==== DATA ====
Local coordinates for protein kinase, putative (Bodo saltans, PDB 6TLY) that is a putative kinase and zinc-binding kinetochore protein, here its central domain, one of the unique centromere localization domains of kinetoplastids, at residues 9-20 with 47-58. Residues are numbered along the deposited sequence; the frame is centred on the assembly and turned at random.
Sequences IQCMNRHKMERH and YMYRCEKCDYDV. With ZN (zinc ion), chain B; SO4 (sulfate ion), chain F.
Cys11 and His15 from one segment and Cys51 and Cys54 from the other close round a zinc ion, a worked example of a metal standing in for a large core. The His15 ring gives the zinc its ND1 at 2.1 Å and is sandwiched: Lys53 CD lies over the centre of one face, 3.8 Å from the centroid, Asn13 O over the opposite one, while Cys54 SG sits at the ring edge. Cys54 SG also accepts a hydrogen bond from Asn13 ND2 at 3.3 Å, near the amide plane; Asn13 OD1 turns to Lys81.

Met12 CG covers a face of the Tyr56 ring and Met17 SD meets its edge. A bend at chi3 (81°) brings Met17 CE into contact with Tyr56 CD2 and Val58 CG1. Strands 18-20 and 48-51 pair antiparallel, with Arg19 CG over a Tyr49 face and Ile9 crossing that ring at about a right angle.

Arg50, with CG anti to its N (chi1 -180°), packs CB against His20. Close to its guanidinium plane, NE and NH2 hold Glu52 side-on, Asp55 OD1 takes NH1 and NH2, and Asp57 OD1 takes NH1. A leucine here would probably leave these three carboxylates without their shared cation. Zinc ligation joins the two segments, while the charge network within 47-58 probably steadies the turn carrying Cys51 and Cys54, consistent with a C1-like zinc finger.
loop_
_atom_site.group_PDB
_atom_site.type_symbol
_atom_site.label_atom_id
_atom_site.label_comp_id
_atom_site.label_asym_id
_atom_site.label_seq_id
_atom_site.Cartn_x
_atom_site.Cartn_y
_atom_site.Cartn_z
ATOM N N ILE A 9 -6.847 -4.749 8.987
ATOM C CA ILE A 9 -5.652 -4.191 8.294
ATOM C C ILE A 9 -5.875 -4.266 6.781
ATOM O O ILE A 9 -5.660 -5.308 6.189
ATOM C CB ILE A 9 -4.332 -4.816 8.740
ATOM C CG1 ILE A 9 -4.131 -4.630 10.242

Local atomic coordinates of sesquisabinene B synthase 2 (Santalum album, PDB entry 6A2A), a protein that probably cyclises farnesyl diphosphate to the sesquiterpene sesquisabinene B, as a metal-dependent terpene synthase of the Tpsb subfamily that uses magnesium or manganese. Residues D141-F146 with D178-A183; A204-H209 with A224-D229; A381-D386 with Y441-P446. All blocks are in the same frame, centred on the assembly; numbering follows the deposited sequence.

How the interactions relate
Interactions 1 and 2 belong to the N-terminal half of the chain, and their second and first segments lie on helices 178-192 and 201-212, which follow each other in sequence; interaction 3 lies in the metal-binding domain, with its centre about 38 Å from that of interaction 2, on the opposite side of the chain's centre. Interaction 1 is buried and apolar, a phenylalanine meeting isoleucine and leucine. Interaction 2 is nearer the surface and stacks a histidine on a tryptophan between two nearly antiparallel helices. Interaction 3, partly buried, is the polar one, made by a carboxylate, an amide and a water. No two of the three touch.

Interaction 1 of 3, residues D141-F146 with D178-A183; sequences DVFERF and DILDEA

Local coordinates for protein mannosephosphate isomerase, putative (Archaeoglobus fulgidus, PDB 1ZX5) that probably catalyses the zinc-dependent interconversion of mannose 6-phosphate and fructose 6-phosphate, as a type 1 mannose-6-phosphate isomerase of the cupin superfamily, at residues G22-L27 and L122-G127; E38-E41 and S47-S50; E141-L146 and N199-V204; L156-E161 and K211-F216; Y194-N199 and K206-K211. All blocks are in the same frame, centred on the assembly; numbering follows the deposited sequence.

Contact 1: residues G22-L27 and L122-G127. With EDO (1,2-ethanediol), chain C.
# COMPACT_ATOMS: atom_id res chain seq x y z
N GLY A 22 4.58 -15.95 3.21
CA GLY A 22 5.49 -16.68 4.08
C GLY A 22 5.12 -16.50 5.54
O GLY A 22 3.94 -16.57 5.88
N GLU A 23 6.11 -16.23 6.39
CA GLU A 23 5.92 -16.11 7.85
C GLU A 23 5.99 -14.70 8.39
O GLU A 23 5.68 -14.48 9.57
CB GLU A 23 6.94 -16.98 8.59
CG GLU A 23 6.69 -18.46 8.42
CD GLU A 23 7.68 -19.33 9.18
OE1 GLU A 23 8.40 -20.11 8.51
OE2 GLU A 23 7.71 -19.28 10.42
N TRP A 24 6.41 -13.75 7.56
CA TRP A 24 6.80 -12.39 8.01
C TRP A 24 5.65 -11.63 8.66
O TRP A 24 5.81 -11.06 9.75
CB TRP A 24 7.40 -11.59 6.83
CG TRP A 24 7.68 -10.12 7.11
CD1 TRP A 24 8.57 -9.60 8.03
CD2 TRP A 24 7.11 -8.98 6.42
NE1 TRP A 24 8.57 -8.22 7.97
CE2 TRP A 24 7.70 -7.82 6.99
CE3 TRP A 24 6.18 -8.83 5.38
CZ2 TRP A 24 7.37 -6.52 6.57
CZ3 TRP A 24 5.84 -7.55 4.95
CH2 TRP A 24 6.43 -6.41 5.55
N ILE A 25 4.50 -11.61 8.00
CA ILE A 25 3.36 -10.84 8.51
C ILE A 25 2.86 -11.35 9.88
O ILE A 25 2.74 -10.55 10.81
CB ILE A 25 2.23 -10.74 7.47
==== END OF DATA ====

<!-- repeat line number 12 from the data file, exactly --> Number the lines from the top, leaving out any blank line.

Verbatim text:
_atom_site.label_seq_id